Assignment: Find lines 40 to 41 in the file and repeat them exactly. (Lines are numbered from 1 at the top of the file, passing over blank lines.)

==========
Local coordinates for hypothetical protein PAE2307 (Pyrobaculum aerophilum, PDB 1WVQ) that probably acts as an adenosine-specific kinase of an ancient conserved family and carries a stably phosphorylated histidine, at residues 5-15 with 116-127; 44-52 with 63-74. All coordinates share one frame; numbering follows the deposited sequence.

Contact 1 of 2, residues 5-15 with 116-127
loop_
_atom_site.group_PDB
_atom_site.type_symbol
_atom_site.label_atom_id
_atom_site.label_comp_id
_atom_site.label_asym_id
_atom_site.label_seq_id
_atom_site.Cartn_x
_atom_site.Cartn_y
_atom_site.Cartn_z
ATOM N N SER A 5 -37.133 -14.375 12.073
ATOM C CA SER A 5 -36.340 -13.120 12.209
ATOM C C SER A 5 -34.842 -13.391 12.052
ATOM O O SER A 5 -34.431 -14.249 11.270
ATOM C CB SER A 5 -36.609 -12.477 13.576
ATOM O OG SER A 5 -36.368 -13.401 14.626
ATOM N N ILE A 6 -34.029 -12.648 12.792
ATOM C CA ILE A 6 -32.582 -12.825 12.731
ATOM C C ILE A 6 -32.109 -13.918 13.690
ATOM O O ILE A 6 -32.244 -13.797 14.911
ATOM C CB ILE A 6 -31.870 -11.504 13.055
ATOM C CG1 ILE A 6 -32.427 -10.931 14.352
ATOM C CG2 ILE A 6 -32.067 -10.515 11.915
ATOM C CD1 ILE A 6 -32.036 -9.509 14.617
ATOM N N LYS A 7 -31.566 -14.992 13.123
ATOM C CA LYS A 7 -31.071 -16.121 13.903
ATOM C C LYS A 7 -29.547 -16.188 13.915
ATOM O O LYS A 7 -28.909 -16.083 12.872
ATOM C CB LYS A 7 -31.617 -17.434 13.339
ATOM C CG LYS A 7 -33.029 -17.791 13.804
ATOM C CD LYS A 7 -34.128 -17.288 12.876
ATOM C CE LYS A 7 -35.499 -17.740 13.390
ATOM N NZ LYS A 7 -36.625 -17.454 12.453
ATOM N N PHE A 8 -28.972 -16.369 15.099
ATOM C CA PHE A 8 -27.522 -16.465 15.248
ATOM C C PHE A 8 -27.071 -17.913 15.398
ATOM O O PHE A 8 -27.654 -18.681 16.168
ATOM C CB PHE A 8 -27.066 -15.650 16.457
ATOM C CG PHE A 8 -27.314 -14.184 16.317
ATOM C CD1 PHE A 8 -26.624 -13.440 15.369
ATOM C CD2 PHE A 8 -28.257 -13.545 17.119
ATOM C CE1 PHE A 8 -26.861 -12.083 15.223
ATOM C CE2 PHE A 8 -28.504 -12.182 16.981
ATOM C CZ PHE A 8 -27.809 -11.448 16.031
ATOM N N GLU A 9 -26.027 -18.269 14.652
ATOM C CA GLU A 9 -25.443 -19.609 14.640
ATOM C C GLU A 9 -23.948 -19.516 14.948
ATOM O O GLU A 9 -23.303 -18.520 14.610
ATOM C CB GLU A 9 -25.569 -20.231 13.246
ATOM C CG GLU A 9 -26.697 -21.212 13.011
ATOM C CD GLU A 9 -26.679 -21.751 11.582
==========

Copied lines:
ATOM C CB PHE A 8 -27.066 -15.650 16.457
ATOM C CG PHE A 8 -27.314 -14.184 16.317